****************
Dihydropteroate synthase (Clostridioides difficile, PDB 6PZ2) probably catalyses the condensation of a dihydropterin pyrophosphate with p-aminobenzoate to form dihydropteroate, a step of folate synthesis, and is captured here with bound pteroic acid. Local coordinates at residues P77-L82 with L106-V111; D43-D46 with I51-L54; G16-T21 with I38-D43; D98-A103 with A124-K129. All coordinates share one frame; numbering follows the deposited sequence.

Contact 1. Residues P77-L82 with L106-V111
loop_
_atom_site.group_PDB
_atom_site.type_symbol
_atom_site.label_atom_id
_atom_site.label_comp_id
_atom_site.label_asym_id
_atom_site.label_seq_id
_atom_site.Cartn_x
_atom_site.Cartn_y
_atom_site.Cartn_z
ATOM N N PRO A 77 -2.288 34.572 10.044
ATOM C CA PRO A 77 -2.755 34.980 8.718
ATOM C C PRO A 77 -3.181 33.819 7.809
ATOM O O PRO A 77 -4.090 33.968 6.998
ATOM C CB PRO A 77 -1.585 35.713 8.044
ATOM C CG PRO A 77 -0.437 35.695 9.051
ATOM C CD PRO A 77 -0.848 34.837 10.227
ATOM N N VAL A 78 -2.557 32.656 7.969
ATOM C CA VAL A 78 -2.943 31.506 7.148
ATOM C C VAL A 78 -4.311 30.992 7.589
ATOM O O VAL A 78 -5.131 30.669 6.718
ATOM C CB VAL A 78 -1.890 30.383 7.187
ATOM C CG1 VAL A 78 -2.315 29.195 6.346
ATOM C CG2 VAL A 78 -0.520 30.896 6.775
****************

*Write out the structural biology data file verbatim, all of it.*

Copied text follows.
Dihydropteroate synthase (Clostridioides difficile, PDB 6PZ2) probably catalyses the condensation of a dihydropterin pyrophosphate with p-aminobenzoate to form dihydropteroate, a step of folate synthesis, and is captured here with bound pteroic acid. Local coordinates at residues P77-L82 with L106-V111; D43-D46 with I51-L54; G16-T21 with I38-D43; D98-A103 with A124-K129. All coordinates share one frame; numbering follows the deposited sequence.

Contact 1. Residues P77-L82 with L106-V111
loop_
_atom_site.group_PDB
_atom_site.type_symbol
_atom_site.label_atom_id
_atom_site.label_comp_id
_atom_site.label_asym_id
_atom_site.label_seq_id
_atom_site.Cartn_x
_atom_site.Cartn_y
_atom_site.Cartn_z
ATOM N N PRO A 77 -2.288 34.572 10.044
ATOM C CA PRO A 77 -2.755 34.980 8.718
ATOM C C PRO A 77 -3.181 33.819 7.809
ATOM O O PRO A 77 -4.090 33.968 6.998
ATOM C CB PRO A 77 -1.585 35.713 8.044
ATOM C CG PRO A 77 -0.437 35.695 9.051
ATOM C CD PRO A 77 -0.848 34.837 10.227
ATOM N N VAL A 78 -2.557 32.656 7.969
ATOM C CA VAL A 78 -2.943 31.506 7.148
ATOM C C VAL A 78 -4.311 30.992 7.589
ATOM O O VAL A 78 -5.131 30.669 6.718
ATOM C CB VAL A 78 -1.890 30.383 7.187
ATOM C CG1 VAL A 78 -2.315 29.195 6.346
ATOM C CG2 VAL A 78 -0.520 30.896 6.775